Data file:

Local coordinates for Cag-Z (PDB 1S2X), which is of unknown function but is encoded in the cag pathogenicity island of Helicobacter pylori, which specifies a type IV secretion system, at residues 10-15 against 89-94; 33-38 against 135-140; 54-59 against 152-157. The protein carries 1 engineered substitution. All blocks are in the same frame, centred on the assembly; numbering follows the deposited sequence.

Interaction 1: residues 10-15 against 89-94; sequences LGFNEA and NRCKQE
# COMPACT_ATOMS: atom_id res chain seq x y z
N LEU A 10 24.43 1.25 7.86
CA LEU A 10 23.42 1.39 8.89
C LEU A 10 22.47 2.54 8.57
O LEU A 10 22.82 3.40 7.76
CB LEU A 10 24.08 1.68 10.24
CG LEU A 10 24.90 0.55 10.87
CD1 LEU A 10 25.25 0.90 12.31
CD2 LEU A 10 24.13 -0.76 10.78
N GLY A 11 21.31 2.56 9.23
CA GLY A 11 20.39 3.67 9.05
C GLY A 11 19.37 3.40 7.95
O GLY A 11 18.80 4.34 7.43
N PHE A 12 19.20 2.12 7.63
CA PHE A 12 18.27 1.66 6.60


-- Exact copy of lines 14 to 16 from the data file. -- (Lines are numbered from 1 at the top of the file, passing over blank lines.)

C GLY A 11 19.37 3.40 7.95
O GLY A 11 18.80 4.34 7.43
N PHE A 12 19.20 2.12 7.63